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Cal Henderson, left, CTO and co-founder of Slack, snaps a selfie with Matt Slack in New York City last week. (@SlackHQ Photo via Twitter)

Matt Slack has been on Twitter for 13 years with the handle @slack. Slack, the chat-based collaboration app, has been on Twitter for six years with the handle @SlackHQ. Last week the two met — not on Twitter, or Slack, but in person at a company event marking Slack’s public debut on the New York Stock Exchange.

For purposes of making this story less confusing than a rambling Slack thread, let’s just refer to Slack the man as Matt. GeekWire caught up with him Monday via — sorry, Slack — a back and forth on Twitter.

Matt is a web developer at a small consultancy in Holland, Mich., called Collective Idea. He joined Twitter in 2006 and easily secured his last name as his handle — about seven years before Slack became a software tool / company. He has just over 1,000 followers.

“Slack has never tried to get it,” Matt said of the Twitter name. “We’ve had a friendly relationship for maybe four years now.”

When Slack emerged as a company in 2013, Matt didn’t give it much thought, until a few years later when his own company started using the tool. That created a bit of confusion for a guy who likes to go by his last name.

Matt Slack’s Twitter profile, left, and Slack the company. (Twitter screen shots)

But having a Twitter handle that most folks want to associate with a now-$20 billion tech company is not a huge deal most of the time. He gets a fair share of rogue mentions, and most of them are positive or at least neutral, he said, adding that an outage a few years ago that lasted a couple hours did spark some outrage.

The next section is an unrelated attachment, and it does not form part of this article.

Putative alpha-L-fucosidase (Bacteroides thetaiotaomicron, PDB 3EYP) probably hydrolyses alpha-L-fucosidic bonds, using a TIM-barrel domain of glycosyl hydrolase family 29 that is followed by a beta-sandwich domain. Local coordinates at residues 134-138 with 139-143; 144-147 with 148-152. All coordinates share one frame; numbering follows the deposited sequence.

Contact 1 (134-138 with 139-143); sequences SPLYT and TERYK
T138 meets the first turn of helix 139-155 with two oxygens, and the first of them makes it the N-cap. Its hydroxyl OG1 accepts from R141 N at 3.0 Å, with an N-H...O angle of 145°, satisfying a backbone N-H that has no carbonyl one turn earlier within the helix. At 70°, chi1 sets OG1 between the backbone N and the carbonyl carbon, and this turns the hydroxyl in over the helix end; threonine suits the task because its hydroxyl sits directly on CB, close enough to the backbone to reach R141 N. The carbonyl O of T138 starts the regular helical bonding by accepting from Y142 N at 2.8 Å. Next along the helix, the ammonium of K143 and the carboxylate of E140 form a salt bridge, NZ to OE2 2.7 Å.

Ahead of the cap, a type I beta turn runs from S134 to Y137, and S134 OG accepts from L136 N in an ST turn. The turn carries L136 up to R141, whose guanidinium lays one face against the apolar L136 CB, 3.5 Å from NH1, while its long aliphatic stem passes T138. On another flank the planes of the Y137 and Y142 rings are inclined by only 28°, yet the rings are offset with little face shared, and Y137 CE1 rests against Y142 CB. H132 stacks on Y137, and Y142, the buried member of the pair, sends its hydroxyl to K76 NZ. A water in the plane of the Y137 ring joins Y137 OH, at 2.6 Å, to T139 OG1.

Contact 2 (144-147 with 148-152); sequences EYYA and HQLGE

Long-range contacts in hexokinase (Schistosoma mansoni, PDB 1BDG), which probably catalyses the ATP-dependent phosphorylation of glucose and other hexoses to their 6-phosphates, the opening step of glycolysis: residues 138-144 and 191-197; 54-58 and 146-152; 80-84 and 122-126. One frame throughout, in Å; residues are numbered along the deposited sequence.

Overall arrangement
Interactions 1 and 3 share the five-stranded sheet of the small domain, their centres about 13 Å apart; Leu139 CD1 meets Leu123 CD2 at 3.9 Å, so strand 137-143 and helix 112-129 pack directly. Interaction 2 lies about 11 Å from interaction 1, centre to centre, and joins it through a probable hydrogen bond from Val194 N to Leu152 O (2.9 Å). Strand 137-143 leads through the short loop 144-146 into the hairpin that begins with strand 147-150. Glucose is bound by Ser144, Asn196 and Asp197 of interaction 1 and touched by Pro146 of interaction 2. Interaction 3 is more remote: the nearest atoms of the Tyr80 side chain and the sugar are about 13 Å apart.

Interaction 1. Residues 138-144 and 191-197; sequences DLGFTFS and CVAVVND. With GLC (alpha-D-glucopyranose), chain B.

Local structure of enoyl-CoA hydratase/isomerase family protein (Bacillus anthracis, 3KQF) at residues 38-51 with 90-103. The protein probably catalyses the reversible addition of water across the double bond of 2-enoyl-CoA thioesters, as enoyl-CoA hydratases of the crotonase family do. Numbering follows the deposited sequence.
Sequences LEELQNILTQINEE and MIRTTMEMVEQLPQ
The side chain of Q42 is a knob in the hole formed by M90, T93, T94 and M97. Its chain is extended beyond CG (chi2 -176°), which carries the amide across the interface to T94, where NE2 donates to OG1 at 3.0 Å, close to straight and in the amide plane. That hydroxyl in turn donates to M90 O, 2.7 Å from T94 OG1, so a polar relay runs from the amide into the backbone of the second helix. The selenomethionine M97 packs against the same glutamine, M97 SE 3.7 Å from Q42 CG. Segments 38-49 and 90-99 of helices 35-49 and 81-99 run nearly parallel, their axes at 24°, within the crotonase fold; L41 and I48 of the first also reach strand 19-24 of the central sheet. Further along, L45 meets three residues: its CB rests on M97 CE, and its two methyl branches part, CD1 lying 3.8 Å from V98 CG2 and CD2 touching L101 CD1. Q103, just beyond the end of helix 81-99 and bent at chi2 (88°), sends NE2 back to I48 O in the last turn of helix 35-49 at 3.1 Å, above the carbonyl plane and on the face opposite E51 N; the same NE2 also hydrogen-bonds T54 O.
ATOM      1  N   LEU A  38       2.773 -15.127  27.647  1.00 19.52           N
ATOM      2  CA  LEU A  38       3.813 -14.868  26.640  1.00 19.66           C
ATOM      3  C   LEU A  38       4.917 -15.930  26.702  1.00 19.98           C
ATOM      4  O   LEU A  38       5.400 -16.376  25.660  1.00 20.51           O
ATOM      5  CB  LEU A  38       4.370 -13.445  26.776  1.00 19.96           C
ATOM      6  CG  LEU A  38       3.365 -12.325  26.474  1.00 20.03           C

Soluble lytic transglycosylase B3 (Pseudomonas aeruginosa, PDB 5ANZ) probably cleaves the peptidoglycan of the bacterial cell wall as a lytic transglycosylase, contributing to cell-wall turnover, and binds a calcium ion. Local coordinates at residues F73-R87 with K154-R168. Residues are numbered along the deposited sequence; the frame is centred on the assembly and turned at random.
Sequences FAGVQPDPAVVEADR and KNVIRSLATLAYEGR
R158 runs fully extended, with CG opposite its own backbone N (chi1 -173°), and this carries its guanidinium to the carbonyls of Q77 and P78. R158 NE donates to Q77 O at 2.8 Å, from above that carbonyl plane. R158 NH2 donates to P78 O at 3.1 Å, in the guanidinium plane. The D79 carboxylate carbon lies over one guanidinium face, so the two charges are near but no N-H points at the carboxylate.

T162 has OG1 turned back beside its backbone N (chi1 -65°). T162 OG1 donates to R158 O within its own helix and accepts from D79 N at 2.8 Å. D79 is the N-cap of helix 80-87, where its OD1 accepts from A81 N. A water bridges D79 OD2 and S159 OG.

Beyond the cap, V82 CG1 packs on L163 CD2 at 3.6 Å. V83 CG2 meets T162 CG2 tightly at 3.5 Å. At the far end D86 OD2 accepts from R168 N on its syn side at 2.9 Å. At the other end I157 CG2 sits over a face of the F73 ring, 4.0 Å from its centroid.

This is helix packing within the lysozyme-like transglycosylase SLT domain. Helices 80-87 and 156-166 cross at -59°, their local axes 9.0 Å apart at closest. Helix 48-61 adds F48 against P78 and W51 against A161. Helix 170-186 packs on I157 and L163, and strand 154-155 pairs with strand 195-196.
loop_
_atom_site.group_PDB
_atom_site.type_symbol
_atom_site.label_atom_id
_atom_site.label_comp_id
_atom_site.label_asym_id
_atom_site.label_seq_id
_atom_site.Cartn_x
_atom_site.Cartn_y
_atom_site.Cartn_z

“I try to keep notifications turned off anyway, so I only see them when I look for them,” Matt said. “I used to get a lot more, but then I started blocking business publications (they like to retweet themselves, so every accidental mention turned into four or five). So now it’s mostly regular people, which is pretty manageable.”

Matt said he’s become Twitter friends with a number of people who work for Slack and he sends a holiday card to at least one of their offices every year. Sometimes he even answers support questions if they get sent to him by accident.

“Mostly I’m just happy they’re a product/service that’s not opposed to my values,” he said.

Anna Pickard, Slack’s creative director of voice and tone and words, invited him to last Thursday’s direct listing event and celebration in New York City. Matt said he made his own travel arrangements before the company had a chance to do anything for him.

“It was a really good time,” Mat said. “I never really expected to end up on the floor of the Stock Exchange, so it was pretty surreal. Everyone I met was super happy to see me, and get a selfie, or talk. One person actually screamed when she saw my name tag. So I guess that’s celeb-ish.”

On Friday, @SlackHQ — with 397,000 followers — gave a shout out to @slack on Twitter, calling Matt a “patient and delightful human.” Images showed him in front of the NYSE, posing with Cal Henderson, CTO and co-founder of Slack.

Matt flew into New York the night before the event. On Thursday, there was a street party set up outside the Exchange with snacks and music. He stayed for a couple hours. He was supposed to fly out the evening after, but his flight got cancelled. So he ended up with about 42 hours in the city and enough time to do some tourist activity away from the Slack debut.

He hasn’t bought any shares of Slack yet, but plans to eventually buy one, for the fun of it. And it doesn’t appear that Matt is in any rush to flex his web development or Slack support skills and try for a job at Slack.

“San Francisco is great to visit, but I’m much happier with the cost of living where I’m at,” he said.

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